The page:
Fluidity in Blogging
by Ron Chester ★ Sunday, June 14, 2020

Once again Dave Winer has defined what blogging is, this time on Twitter on June 7, then on his blog on June 10 & 12. On Twitter he wrote:

"What matters is people writing what they know, fluidly, publicly, with an archive for the future."

Then on his blog:

If blogging didn’t exist we’d have to invent it. “People writing what they know, fluidly, publicly, with an archive for the future.” That’s it. [Jun 10, 2020].

"The other day I wrote a short definition of blogging, including a word I suspect not a lot of bloggers would use -- fluid. To me the process of writing on your blog, if it isn't fluid, it isn't doing its job. By fluid I mean this. I have an idea. Count the steps before the idea appears on your blog and how complex the steps are. The more steps the more likely you'll lose your way, and find it hard to get back to what you were doing. You respond by skipping it altogether next time, the idea is lost. You can engineer fluidity, the same way you can optimize for other attributes. But most blogging software doesn't imho even try." [Jun 12, 2020]

RC comment on this:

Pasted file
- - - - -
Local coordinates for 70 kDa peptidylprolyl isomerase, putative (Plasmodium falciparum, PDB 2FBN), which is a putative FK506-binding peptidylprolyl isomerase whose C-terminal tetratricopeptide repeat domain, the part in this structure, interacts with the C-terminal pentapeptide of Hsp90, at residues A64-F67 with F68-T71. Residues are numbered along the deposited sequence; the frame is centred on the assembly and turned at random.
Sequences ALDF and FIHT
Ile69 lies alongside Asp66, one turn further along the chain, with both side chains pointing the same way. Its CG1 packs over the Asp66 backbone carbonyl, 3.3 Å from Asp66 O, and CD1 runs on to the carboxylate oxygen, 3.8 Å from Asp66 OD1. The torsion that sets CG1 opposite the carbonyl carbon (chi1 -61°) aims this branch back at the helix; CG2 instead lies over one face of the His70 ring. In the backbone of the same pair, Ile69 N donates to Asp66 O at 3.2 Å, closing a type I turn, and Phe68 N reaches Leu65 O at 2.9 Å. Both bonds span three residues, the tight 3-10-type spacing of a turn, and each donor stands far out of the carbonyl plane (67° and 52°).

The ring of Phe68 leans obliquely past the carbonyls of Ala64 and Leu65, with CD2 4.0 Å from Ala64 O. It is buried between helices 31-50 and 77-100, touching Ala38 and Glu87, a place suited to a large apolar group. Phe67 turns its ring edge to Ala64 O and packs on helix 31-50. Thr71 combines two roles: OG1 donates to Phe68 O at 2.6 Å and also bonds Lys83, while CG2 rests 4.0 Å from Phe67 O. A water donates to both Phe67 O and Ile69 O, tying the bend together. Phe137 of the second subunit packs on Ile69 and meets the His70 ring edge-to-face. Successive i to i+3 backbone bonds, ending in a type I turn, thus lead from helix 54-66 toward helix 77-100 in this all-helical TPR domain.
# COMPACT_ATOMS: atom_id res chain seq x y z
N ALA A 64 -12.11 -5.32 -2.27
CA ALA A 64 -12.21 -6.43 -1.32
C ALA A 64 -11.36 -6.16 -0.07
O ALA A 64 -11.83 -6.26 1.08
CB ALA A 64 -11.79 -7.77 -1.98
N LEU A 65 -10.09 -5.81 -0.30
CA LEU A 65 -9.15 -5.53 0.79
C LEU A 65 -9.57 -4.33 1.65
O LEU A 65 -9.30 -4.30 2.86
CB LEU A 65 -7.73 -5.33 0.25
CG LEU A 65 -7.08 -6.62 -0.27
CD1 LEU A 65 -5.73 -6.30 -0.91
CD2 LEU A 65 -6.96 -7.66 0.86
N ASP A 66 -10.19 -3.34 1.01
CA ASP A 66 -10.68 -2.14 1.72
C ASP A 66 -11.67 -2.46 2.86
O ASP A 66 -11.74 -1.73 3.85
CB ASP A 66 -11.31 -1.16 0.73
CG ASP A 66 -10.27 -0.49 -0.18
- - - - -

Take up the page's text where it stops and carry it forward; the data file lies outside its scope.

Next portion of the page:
Certainly when Dave writes on this subject, you gotta listen! Many argue he invented blogging to begin with. And he has created lots of blogging tools, many of which I have used . . . and liked!

When Andy Sylvester got 1999.io set up on my own server, so I could write a series of articles in 2019 to introduce Thailand to my friends & my brother, in advance of their first visits there, it was such a joy to use Dave's software for that task, after mostly using micro.blog for the three years before that. Those articles just came tumbling out, or flowing out. It was a HUGE improvement over micro.blog. I was over the moon. 

So I agree with Dave. The difference was fluidity. The reason Dave's blogging tools are so great is that he wrote them for his own use. Blogging is his job, his life. He knows what is needed, because he is constantly blogging. He knows from many years of experience what is needed. If something starts to get in his way, he fixes it. If the tools don't let his writing flow, he fixes them, so they do.